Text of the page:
Stephanie Stephanie, MD1, Katherine Cooper, MD1, Navine Nasser-Ghodsi, MD2, Savant Mehta, MBBS, MD, DM3 1University of Massachusetts Medical Center, Worcester, MA; 2UMass Chan Medical School, Worcester, MA; 3UMass Memorial Healthcare, Worcester, MA
Introduction: Human granulocytic anaplasmosis (HGA) is a rare tick-borne illness caused by Anaplasma phagocytophilum. It has become the most prevalent life-threatening tick-borne disease in the last 20 years. Most reported cases in the U.S. are from the New England and Midwest regions. The disease affects mostly Caucasian males with a median age of 51 years. As many HGA cases are asymptomatic, there is significant under-reporting. The lack of clinician awareness further exacerbates the gaps in knowledge regarding this disease. In the correct epidemiologic setting, HGA should be considered in patients presenting with acute liver injury.
Case Description/Methods: A 70-year-old male with pancreatic adenocarcinoma presents with fatigue and intermittent fevers after he completed his fourth cycle of chemotherapy a week ago. On admission he was hypotensive (88/59 mmHg), tachycardic (109 bpm) and had a 100.2F temperature. Initial labs showed chronic anemia and thrombocytopenia. Otherwise, CT scan, blood culture and physical exam were benign. He denied any new medications, supplements or drugs. He drinks two alcoholic drinks a week. Due to concerns of sepsis, he got piperacillin-tazobactam and vancomycin empirically, and acetaminophen 500mg every eight hours for 3 days. Within 24 hours he developed acute kidney injury, elevated alkaline phosphatase 113U/L and AST/ALT 80/62U/L. He later disclosed that he owned a construction company and recalled a tick bite a week prior to presentation. Work-up showed no evidence of Lyme, ehrlichiosis, babesia or leptospirosis, but a positive anaplasma PCR on day 3. His antibiotics were switched to doxycycline 100mg every 12 hours. On day 6, AST/ALT rose exponentially to 619/412 U/L, AP 265 U/L, lipase 127 U/L, and plateaued. Bilirubin remained normal.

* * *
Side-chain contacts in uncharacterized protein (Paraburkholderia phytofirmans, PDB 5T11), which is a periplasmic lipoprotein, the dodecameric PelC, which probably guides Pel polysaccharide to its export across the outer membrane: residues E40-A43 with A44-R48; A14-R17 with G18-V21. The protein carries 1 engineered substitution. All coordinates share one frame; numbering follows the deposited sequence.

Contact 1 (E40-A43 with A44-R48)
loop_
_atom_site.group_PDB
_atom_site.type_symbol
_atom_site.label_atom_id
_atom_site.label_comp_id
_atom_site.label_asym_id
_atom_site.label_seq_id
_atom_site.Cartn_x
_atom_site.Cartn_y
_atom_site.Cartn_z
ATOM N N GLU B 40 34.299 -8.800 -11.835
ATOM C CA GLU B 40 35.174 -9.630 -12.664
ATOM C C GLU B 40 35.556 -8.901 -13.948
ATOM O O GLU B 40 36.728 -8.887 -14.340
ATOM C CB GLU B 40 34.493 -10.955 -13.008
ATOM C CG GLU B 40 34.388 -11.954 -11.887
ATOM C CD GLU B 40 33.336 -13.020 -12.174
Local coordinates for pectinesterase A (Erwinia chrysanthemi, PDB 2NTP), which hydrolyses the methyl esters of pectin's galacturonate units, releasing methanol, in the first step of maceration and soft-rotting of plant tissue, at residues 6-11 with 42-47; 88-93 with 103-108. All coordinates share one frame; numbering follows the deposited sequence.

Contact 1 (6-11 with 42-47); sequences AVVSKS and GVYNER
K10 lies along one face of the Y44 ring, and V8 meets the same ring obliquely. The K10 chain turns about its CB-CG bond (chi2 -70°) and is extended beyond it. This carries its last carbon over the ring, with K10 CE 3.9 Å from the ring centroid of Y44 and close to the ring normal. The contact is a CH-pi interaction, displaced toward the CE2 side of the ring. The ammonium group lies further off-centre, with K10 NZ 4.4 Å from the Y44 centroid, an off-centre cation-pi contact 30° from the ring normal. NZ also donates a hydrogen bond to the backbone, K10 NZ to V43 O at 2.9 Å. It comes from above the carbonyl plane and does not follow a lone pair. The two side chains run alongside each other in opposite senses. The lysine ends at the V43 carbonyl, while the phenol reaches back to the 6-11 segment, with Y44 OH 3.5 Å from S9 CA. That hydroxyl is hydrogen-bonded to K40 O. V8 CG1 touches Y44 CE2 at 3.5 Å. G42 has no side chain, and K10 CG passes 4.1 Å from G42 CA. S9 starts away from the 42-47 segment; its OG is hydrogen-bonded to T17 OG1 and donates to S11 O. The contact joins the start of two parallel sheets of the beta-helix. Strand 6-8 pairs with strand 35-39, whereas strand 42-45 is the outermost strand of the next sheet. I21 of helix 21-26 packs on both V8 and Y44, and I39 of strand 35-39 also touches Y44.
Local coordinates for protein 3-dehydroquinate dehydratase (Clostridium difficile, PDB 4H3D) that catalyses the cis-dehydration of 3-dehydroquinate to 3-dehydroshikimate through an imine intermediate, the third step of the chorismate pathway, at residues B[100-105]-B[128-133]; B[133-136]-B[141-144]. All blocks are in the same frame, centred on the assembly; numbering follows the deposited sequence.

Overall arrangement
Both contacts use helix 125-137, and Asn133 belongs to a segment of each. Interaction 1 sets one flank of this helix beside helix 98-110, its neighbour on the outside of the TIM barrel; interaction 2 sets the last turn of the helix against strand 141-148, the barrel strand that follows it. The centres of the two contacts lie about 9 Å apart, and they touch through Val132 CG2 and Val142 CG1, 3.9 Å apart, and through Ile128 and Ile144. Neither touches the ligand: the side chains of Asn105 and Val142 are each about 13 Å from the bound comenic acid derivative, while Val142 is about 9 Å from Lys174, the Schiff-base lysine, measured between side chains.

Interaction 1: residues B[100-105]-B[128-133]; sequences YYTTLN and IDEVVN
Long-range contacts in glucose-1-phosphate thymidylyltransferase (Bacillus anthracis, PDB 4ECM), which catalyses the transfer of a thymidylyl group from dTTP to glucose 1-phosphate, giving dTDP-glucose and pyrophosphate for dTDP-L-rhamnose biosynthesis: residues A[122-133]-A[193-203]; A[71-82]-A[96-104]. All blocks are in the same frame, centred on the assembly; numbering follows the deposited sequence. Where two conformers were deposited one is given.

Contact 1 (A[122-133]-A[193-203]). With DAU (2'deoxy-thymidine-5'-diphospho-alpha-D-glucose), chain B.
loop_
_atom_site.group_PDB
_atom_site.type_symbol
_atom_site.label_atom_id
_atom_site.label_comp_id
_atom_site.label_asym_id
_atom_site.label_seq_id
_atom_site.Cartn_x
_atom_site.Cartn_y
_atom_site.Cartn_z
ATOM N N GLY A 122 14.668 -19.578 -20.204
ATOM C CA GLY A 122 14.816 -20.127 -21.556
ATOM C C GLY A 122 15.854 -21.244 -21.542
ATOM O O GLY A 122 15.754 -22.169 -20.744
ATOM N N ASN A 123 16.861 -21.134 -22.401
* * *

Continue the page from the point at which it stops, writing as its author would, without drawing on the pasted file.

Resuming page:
Discussion: Differentials of elevated transaminase >10 folds UNL include biliary obstruction, drug induced liver injury (DILI), ischemia, viral or autoimmune hepatitis. There was no evidence of biliary obstruction on imaging or cholangitis with a normal bilirubin. Viral panel was negative. DILI from acetaminophen and doxycycline was initially suspected but quickly dismissed given no worsening hepatic function despite continuing doxycycline. Thus, HGA was the most plausible etiology for this acute hepatocellular injury. The lack of documented relationship between severe acute liver injury caused by HGA may cause unnecessary invasive testing like liver biopsy. This highlights the importance of disease awareness amongst gastroenterologists.
Stephanie Stephanie indicated no relevant financial relationships.
Katherine Cooper indicated no relevant financial relationships.
Navine Nasser-Ghodsi indicated no relevant financial relationships.
Savant Mehta indicated no relevant financial relationships.
Stephanie Stephanie, MD1, Katherine Cooper, MD1, Navine Nasser-Ghodsi, MD2, Savant Mehta, MBBS, MD, DM3. P3873 - Anaplasmosis Presenting as Acute Liver Injury, ACG 2023 Annual Scientific Meeting Abstracts. Vancouver, BC, Canada: American College of Gastroenterology.